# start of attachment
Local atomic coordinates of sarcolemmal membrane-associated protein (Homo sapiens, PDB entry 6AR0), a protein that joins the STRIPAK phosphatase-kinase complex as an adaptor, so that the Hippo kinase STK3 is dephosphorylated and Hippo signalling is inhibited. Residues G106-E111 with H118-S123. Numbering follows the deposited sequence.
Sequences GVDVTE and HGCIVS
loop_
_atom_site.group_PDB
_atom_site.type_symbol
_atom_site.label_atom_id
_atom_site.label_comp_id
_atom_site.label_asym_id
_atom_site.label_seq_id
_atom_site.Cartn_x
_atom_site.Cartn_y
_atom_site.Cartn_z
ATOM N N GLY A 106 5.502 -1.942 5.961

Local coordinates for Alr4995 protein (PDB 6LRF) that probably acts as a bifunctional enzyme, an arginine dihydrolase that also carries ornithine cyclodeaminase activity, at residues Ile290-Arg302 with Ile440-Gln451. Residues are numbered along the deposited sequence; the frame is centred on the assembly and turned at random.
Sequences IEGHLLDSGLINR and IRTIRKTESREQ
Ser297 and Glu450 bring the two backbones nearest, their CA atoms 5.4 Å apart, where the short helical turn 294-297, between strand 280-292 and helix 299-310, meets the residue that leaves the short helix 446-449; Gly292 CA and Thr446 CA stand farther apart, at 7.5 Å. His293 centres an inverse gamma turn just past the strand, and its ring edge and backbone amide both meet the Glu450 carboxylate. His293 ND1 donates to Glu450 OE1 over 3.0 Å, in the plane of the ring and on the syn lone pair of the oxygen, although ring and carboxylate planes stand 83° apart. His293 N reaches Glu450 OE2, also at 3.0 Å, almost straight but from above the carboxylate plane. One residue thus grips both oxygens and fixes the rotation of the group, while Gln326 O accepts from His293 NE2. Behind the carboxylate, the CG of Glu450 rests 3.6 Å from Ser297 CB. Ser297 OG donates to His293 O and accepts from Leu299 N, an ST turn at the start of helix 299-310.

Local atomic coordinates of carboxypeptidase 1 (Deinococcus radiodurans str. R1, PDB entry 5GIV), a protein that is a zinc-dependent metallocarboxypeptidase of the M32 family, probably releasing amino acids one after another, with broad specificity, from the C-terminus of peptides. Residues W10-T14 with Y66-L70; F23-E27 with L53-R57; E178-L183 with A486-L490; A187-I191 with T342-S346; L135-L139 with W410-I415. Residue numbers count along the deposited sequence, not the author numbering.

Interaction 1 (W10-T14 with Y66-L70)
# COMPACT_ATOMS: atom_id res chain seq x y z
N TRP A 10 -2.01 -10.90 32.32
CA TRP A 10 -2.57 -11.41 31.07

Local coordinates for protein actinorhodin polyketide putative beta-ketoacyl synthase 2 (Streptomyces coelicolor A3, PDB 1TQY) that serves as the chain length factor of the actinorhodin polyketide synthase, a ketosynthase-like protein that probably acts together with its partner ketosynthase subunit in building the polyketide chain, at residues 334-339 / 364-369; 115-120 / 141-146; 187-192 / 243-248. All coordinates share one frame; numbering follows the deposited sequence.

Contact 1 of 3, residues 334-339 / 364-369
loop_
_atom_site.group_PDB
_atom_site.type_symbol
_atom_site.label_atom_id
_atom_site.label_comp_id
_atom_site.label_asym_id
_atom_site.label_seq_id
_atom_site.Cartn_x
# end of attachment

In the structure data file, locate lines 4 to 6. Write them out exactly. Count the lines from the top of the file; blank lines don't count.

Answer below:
_atom_site.group_PDB
_atom_site.type_symbol
_atom_site.label_atom_id